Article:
At the peak of Porpora’s London popularity there appeared an extremely successful collection of twelve cantatas (for soprano or contralto with basso continuo or obbligato harpsichord, and in certain cases a concertante instrument as well) entitled Nuovamente composte opre di musica vocale
(‘Newly composed works of vocal music’). Published in an elegant edition in 1735 (neatly and accurately printed, on high-quality paper and with ample margins), these exquisite pieces were subsequently to become, from the late eighteenth century to the end of the nineteenth, the principal yardstick for assessing the composer’s style in dictionaries of music, along with the Sonate XII di violino e basso
(‘Twelve sonatas for violin and bass’), the Sei duetti latini sulla Passione di Cristo
(‘Six Latin duets on the Passion of Christ’), and a few sacred pieces. The high production costs of the publication were borne by Frederick, Prince of Wales, who evidently saw in this collection a fitting monument to his patronage: integrally planned and executed by a refined avant-garde composer of the calibre of Porpora, and setting unpublished texts by the greatest poet of the age (Metastasio), it epitomized the aesthetic aims which the prince championed in England in the realms of opera, poetry, and painting.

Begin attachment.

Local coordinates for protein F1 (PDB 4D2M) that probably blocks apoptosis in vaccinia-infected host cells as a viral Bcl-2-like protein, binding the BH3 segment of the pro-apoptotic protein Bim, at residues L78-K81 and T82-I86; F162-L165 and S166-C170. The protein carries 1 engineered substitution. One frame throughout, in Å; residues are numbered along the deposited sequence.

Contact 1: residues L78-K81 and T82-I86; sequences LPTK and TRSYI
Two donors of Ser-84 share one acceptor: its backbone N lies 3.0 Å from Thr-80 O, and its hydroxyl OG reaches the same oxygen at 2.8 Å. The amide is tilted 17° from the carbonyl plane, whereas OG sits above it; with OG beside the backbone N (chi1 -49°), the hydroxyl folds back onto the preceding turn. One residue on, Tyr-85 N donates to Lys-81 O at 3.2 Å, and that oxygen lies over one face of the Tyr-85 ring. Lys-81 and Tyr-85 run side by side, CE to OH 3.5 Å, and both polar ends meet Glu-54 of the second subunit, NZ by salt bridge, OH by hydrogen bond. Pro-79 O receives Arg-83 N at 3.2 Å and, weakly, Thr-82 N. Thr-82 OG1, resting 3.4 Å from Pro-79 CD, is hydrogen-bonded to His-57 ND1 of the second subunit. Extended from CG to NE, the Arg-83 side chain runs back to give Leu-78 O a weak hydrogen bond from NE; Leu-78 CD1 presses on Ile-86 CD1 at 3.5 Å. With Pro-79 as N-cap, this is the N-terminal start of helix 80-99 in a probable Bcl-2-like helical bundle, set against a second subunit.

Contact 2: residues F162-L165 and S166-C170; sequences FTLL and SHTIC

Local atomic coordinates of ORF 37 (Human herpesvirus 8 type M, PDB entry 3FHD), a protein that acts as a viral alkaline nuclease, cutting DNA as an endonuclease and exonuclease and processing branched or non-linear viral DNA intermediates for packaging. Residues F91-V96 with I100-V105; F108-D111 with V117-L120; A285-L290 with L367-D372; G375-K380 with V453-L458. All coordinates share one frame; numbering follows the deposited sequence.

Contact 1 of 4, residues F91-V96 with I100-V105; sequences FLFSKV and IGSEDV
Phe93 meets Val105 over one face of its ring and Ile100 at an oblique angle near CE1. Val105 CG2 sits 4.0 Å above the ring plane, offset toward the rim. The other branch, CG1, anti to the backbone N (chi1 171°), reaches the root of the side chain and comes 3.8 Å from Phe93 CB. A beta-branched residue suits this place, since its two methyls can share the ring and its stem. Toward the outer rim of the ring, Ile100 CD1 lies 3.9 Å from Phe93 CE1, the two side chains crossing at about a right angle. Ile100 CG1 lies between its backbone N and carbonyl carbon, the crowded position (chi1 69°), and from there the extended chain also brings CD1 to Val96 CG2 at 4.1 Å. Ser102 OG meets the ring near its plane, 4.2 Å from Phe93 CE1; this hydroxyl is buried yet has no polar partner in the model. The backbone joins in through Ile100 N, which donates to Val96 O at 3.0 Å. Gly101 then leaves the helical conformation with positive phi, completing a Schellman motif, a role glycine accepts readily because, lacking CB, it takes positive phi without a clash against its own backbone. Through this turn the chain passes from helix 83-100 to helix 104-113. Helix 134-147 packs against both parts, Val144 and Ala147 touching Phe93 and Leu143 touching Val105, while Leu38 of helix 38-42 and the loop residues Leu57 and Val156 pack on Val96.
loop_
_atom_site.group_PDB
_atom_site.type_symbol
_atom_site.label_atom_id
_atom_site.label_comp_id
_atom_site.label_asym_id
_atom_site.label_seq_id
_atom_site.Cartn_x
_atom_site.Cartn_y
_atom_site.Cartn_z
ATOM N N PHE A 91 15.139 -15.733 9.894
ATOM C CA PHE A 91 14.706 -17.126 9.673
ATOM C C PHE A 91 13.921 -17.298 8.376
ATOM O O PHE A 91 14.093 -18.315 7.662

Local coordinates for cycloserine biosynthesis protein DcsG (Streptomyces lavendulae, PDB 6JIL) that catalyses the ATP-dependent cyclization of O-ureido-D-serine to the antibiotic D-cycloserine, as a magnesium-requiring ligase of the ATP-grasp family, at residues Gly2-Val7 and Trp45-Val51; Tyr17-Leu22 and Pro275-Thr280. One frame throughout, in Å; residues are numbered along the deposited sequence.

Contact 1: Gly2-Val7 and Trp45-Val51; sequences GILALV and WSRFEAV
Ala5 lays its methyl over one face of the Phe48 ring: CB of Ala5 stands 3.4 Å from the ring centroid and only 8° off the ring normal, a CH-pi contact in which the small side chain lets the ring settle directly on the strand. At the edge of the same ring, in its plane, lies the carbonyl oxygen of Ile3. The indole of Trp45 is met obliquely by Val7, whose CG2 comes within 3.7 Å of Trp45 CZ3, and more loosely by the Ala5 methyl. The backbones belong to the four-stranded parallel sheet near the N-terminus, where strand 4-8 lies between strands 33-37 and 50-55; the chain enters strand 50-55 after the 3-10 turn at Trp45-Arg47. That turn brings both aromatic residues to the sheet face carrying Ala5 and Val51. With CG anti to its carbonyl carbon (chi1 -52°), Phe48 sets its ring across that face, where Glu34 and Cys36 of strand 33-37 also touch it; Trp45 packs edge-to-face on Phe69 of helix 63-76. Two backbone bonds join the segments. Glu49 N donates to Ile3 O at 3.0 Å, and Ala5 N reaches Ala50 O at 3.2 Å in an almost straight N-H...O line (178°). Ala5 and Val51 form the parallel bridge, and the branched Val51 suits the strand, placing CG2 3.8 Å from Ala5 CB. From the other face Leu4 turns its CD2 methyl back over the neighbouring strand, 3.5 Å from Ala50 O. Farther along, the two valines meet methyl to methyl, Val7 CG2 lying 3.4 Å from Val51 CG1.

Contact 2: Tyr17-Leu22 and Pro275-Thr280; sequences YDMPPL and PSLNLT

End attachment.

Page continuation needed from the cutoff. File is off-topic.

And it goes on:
The cantatas assembled in this volume clearly display the principal features of Porpora’s compositional style at this stage in his career, notably his legendary melodic elegance, the remarkable fidelity of the music to the sentiments expressed in the text, and his skill in writing recitative, which was regarded as exemplary (more than one author described him as ‘the father of recitative’). Già la notte s’avvicina (La pesca) was included in this sumptuous publishing venture, and neatly illustrates all these stylistic features, as well as the unusual nature of the bass line in the pieces in the collection, which owes its exceptional cantabile quality to the fact that it was mostly conceived for the cello (an instrument of which the Prince of Wales was a creditable amateur exponent).
from notes by Stefano Aresi © 2008
English: Charles Johnston